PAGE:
AltEnergyMag.com has once again partnered with Intersolar to bring all the industry news and exciting new products to help our readers make sense of this key tradeshow. Here we have compiled a list of some product releases from this years show.
From PV Tech: Intersolar North America opens its exhibition doors today off the back of a bumper year of PV installations in the US. With conference sessions kicking off in San Francisco on Monday, attention today will turn to the exhibition halls, where optimism among visitors is understandable despite warnings of complacency. At the official opening of Intersolar North America on Monday evening, Governor Jerry Brown stressed that while California had made great strides in improving its sustainability, there was still much work to be done with solar playing an important role in that future. “We have to invent not just gadgets, but keep our eye on the big goal. The big goal is to build a more equitable and just society…and that’s why solar is so important,” said Brown. As a media partner AltEnergyMag.com will be covering Intersolar and bringing all the industry news and exciting new products to our eMagazine to help our readers make sense of the massive event. Make sure to check out our special Intersolar 2014 Newspage for Exhibitor news.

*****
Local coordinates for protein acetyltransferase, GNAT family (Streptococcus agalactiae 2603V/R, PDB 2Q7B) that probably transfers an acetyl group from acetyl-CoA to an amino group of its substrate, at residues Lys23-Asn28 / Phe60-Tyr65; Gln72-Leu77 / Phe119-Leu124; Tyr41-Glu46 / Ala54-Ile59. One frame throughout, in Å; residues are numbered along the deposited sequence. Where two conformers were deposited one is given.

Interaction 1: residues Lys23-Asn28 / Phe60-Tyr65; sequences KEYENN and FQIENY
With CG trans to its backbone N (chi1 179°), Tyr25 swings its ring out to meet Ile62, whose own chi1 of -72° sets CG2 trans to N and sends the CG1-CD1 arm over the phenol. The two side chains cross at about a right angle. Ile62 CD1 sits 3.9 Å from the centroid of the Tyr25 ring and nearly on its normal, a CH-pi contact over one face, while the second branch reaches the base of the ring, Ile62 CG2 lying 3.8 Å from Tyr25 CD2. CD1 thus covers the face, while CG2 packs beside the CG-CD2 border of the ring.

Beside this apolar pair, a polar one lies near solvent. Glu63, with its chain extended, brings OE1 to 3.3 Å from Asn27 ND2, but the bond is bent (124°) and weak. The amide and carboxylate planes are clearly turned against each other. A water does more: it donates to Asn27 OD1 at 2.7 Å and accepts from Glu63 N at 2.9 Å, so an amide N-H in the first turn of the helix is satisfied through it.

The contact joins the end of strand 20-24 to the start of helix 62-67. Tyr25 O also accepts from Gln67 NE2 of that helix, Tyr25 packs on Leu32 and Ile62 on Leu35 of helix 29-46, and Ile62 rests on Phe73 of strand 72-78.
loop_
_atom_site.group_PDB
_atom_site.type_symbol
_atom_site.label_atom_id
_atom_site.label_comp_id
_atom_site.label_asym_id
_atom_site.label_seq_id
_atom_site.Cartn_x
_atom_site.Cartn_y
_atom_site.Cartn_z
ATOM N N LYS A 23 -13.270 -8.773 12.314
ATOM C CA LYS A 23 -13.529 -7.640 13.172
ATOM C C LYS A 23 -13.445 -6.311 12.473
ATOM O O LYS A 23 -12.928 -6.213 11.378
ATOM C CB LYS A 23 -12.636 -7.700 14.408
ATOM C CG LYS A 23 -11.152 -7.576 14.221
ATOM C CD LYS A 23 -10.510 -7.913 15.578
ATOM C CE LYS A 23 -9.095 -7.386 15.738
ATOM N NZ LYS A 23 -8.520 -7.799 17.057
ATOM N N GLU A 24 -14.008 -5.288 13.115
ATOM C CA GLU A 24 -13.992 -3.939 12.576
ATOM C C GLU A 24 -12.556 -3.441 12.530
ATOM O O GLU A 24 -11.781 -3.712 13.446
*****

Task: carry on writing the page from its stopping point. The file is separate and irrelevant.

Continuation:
India's plans for a major ramp-up in solar power are on hold after a proposal to impose anti-dumping duties on equipment from overseas has led developers to say proposed projects would become unprofitable. Industry officials say imports of solar equipment worth millions of dollars that were in the pipeline from U.S., China, Taiwan and Malaysia are now unlikely to come to India anytime soon. India had been planning to raise solar power generating capacity nearly tenfold by 2022 to help wean itself off heavy imports of oil and gas that contribute to a chronic trade deficit. The sector has been booming in recent months too, as the cost of imported solar equipment has dropped sharply. But the commerce ministry is now proposing duties on goods from overseas to protect local manufacturers from being overwhelmed by the cheaper imports. The finance ministry will take a final decision on the proposal by Aug. 22. Any tariff proposal is set to fuel tensions between India and U.S., with trade relations already at a flash-point as the World Trade Organization deliberates a India-U.S. dispute over a rule that mandates local sourcing for some government-backed solar projects.